The Upper Room: There and Back Again
In the upper room, the night before his death, Jesus reassured his disciples: “I will not leave you orphans; I will come to you” (Jn 14:18). To what coming was Jesus referring? At least four suggestions have been offered: (1) his resurrection appearances; (2) his coming corporately via the Holy Spirit at Pentecost; (3) his coming individually to the hearts of his people in the person of the Holy Spirit; (4) his coming again at the end of the age.
The second coming (4) is an attractive option (Ryle holds this view) because he already referred to his second coming with the same word (Jn 14:3). The problem is that Jesus immediately followed the promise in John 14:18 with this statement: “A little while longer and the world will see me no more; but you will see me” (Jn 14:19). But at the second coming “every eye will see him” (Rev 1:7).
The surrounding discussion of the sending of the Spirit (Jn 14:15-17, 26) convinces others (like Godet) that Jesus is referring to his coming by proxy in the person of the Spirit. But the same statement in John 14:19 presents a challenge for views (3) and (2) as well. The disciples did not “see” Jesus in the Pentecostal coming or the individual indwelling of the Spirit, since the Spirit is invisible. Moreover, Jesus never elsewhere describes the sending of the Spirit as a form of his “coming.”
Several factors point to what may seem the most pedestrian and least theological option (1). Jesus was simply assuring them, on the eve of his crucifixion, that he would come back after his death so that they could see that he was, in fact, alive (Carson, Morris). The disciples’ dominating concern in the upper room was Jesus’ self-prophesied impending death and departure. They were anxious about not seeing him again (Jn 13:33, 36; 14:1-5, 27-31). Orphans are those whose parents die (Jn 14:18). He must leave them but before he does, he will show them that he is not dead (Jn 14:19-20). Further confirmation comes four nights (and six chapters) later, when Jesus appears to the gathered disciples for the first time in the same upper room.
John is the only writer who specifies not merely that Jesus “appeared” to the disciples, or that he “stood” before them, but that Jesus came to the disciples as they were gathered in the upper room: Jesus came and stood in their midst (Jn 20:19), but Thomas . . . was not with them when Jesus came (Jn 20:24); so again, Sunday week, Jesus came, the doors being shut, and stood in their midst (Jn 20:36). It is a very ordinary verb, but the fact that Jesus specified that he would come to them and that John alone includes that detail three times seems more than a literary accident.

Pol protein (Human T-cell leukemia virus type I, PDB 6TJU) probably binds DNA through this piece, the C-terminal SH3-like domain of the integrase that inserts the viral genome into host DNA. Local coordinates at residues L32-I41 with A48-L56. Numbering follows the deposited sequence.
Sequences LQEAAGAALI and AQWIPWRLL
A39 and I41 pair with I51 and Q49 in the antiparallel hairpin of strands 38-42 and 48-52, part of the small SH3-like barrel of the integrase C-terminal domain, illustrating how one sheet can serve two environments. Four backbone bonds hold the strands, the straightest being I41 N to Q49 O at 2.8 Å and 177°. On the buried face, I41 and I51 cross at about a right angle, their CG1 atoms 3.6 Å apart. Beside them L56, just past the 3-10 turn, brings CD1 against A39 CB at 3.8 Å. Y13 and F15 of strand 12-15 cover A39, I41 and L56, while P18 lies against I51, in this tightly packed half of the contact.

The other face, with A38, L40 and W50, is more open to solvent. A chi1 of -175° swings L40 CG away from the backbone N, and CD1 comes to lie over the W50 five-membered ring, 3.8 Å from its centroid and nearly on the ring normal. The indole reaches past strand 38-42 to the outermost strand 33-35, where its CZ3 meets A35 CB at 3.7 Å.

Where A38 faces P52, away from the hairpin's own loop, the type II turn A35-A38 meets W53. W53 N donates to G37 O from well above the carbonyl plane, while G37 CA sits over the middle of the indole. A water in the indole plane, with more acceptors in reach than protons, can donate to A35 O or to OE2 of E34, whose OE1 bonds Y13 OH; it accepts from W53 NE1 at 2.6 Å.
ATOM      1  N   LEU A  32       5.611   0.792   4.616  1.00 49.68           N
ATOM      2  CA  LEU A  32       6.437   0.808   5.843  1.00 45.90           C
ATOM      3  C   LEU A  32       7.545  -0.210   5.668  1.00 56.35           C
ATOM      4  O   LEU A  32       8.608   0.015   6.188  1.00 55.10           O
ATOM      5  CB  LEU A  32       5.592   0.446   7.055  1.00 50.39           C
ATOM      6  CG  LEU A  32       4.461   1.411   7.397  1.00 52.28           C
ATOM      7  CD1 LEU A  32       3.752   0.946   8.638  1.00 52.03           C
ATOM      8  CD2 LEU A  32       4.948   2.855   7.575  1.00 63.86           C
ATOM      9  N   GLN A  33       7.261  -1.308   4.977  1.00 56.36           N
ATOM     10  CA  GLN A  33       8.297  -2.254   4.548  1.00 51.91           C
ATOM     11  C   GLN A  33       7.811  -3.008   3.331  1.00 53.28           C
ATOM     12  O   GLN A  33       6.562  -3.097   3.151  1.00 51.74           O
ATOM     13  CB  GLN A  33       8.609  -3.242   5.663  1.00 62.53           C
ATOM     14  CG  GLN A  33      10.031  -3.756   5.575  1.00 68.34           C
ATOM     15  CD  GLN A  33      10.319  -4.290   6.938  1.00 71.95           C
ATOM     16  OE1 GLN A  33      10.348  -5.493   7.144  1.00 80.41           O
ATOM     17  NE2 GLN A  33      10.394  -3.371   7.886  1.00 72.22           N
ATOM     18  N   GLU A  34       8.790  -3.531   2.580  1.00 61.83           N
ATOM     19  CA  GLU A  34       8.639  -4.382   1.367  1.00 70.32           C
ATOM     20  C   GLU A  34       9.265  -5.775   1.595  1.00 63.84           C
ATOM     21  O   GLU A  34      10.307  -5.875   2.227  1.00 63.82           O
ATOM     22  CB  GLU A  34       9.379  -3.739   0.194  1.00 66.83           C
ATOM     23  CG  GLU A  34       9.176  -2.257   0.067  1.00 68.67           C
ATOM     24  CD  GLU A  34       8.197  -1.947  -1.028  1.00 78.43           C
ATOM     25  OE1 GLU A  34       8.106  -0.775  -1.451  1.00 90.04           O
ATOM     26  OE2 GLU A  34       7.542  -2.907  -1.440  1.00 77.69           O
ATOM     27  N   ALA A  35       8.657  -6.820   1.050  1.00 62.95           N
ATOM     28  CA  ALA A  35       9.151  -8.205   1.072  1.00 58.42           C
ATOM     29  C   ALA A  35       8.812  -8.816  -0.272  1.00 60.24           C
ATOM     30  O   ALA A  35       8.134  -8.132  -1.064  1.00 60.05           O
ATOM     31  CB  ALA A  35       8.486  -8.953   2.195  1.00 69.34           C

Jesus also assured them that when he came, the world would not see him but they would see him (Jn 14:19). He elaborated on the timeframe of that seeing later that night: “A little while and you will not see me; and again, a little while, and you will see me” (Jn 16:17-19). And again, three times John makes the verbal connection that they saw him (Jn 20:20, 25, 29). But, just as Jesus said, the world did not see him. Though in retrospect it seems surprising, there is no record of Jesus showing himself at large to anyone other than his disciples.
An alert reading of these passages (John 13-16 and 20) reveals other intriguing connections between these upper room experiences. Only John records Jesus’ lengthy pre-crucifixion conversation with his disciples in the upper room when he explictly promised to give them peace (Jn 14:27). And John records the resurrected Jesus’ benediction of peace when he greets the disciples–again, three times (Jn 20:19, 21, 26).
Jesus also assuages their anxious grief with the assurance that their present sorrow would be swallowed up by joy: “you will weep and lament but the world will rejoice; and you will be sorrowful, but your sorrow will be turned to joy. . . . Therefore, you now have sorrow; but I will see you again, and your heart will rejoice and your joy no one will take from you” (Jn 16:20-22). And sure enough, John describes the disciples’ “joy when they saw the Lord” (Jn 20:20). Likewise, the emphatic importance of believing (John never uses the noun, always only the verb) is underscored in the upper room experiences, both before the crucifixion (Jn 14:1, 10-12, 29; 16:27, 30-31) and after the resurrection (four times in Jn 20:24-29; cf 20:30-31).
Some have argued that Jesus knowingly used a common word (come, erchomai) commonly employed in different senses, and that a purposeful ambiguity lends itself to multiple referents. Maybe. But an attentive, contextual reading of John 13-20 suggests a simpler solution. Jesus understands and compassionately addresses his disciples’ most immediate and mundane struggles. He does have to leave them. And helplessly watching the execution of their Messiah and Master will be the trial of their lives. But after that ordeal is over, he will come to them again. They will see him again. And their joy and peace will be full to the brim.
The whole narrative is a microcosm of the believer’s confidence in the face of death.